Bespoke tailoring and the restaurant industry share something in that they both use the terms "back of house" and "front of house" to describe how their businesses are structured. "Back of house" refers to the behind-the-scene activities that customers typically don't see, such as the cutters, tailors, chefs, and line cooks who prepare the things that are eventually given to customers. "Front of house" is a little different. In the restaurant industry, this term refers to the customer touchpoints, such as the waitstaff and host who work to create a pleasant experience. The front of a bespoke tailoring house, which can consist of salespeople and fitters, also provides those things. However, they also offer something more important: a sense of taste.
George Wang, the founder of the Beijing-based bespoke tailoring company BRIO, works the front of house. When you commission something here, you're not just paying for the skillful craftsmanship that goes into each garment, but also George's sense of taste. He's the one who created the company's overall aesthetic. He's also the person who will guide you through decisions such as fabric choices and stylistic details. George tells me that each customer is different, and it's important to be sensitive to a person's needs, lifestyle, and even personality. A conservative businessman who needs a winter work suit has very different requirements than a young creative who wants something to wear to summer parties. It's easy to trivialize this service now that there's so much information on the internet, leading people to believe they can do everything independently. But over the years, I've come to appreciate how useful it is to work with a tailoring house that has both "front" and "back" staff persons (tailors, while wonderful, are better thought of as technicians than stylists). At Rubinacci, Mariano does the vital work of ensuring every client walks out of his shop looking "right."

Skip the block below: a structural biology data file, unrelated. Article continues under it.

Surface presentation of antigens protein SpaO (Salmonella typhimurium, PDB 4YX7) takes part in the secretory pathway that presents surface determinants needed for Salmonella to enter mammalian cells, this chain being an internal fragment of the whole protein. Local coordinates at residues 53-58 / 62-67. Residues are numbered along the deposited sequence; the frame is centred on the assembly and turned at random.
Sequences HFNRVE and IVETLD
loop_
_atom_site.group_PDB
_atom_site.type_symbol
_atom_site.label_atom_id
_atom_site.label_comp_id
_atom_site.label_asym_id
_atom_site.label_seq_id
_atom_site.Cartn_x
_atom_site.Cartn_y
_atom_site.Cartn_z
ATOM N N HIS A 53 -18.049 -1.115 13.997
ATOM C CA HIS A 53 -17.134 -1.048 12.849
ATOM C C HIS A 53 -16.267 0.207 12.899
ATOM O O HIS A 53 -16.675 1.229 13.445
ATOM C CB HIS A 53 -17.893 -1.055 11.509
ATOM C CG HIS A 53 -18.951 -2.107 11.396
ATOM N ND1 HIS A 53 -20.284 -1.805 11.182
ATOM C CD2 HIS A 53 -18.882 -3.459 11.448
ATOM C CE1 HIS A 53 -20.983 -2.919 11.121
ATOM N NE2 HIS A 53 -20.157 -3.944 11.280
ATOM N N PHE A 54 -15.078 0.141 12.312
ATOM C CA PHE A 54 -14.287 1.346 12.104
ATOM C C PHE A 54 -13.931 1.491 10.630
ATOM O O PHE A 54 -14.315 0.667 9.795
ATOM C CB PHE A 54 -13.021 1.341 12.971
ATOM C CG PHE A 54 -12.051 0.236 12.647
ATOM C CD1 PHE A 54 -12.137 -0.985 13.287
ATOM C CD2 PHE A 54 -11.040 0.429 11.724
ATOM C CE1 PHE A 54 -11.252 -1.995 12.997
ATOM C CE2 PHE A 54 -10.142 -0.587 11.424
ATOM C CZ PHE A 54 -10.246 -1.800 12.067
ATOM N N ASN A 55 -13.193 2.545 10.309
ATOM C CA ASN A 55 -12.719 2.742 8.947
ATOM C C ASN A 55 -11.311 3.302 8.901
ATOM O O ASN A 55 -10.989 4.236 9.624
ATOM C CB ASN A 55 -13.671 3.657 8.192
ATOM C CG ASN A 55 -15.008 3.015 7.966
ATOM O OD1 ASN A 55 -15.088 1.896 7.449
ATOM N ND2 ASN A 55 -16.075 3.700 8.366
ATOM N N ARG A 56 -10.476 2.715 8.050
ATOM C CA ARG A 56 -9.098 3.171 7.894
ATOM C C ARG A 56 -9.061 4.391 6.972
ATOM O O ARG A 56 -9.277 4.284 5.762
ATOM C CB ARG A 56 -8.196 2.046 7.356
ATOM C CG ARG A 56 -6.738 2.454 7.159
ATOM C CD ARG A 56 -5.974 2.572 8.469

I often ask George for his opinion on things, such as the right fabric to use for a project, what color the lining should be in a folio, and what watch best matches a certain kind of wardrobe. He always gives me an answer that feels like a step above what I would have initially considered. Instead of the usual recommendations for linen, wool-silk-linen blends, and Fresco for warm-weather garments, he recommended to me slippery Super 150s wools in colors such as light blue, coral, and citrus yellow. He also turned me on to London Shrunk, as well as world-class makers such as Sartoria Corcos, Sartoria Marinaro, The Work, Saic, and Masahito Furuhata. In a word, I find his taste to be sophisticated. So, for the last entry in this series, I'll start with George's thoughts on how to develop good taste.Keep reading